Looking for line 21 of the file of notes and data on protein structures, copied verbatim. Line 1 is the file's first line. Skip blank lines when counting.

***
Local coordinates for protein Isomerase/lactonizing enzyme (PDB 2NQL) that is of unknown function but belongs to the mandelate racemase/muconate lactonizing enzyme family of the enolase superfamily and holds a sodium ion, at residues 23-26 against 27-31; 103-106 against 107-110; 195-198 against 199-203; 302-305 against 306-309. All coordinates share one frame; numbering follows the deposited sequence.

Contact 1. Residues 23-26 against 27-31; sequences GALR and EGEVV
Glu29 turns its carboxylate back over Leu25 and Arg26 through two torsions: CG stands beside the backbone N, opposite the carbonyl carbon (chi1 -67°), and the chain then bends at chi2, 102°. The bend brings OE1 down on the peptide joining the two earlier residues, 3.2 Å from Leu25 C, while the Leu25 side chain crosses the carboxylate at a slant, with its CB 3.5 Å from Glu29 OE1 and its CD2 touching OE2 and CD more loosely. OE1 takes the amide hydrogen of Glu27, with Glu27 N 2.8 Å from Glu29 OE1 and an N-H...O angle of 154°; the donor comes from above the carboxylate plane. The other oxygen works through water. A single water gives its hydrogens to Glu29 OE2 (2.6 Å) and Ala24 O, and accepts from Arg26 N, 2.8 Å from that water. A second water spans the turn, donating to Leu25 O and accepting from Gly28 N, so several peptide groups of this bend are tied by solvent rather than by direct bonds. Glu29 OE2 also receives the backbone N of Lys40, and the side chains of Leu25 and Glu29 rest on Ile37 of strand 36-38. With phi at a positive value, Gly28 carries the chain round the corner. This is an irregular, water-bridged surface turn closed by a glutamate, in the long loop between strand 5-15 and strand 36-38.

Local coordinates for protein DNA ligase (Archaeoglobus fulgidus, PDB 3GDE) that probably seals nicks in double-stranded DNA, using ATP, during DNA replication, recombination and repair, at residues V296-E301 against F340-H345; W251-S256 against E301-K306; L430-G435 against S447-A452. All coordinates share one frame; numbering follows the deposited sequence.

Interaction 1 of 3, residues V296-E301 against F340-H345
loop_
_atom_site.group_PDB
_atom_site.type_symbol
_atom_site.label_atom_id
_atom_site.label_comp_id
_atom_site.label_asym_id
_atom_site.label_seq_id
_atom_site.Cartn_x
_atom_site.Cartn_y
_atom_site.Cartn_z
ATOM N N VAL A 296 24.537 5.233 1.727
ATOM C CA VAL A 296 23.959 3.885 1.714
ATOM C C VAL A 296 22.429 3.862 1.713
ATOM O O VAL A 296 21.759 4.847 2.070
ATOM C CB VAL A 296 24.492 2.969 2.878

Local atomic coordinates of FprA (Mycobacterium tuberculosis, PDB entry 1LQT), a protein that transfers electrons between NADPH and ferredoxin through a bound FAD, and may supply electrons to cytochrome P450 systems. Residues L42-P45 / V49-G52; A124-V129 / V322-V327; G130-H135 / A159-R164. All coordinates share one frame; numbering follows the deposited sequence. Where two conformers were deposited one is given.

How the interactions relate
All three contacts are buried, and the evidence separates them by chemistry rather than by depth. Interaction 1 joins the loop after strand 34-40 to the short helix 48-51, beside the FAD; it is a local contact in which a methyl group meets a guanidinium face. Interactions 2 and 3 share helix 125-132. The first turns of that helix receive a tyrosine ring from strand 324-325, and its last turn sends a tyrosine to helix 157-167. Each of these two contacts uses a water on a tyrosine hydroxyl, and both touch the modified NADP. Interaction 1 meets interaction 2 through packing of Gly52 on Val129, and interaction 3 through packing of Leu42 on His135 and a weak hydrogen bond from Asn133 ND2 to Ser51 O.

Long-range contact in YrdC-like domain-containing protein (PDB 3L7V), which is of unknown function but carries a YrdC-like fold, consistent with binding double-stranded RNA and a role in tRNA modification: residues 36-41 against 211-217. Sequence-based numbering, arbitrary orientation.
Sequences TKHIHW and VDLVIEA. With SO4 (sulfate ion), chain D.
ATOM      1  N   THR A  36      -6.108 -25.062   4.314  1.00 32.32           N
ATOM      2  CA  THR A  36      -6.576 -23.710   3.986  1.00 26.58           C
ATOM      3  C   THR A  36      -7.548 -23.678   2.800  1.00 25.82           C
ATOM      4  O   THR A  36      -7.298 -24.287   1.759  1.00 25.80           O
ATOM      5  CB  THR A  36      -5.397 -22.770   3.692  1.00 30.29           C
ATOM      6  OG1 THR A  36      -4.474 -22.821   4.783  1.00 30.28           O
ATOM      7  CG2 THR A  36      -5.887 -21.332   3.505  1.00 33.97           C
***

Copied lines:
Local atomic coordinates of FprA (Mycobacterium tuberculosis, PDB entry 1LQT), a protein that transfers electrons between NADPH and ferredoxin through a bound FAD, and may supply electrons to cytochrome P450 systems. Residues L42-P45 / V49-G52; A124-V129 / V322-V327; G130-H135 / A159-R164. All coordinates share one frame; numbering follows the deposited sequence. Where two conformers were deposited one is given.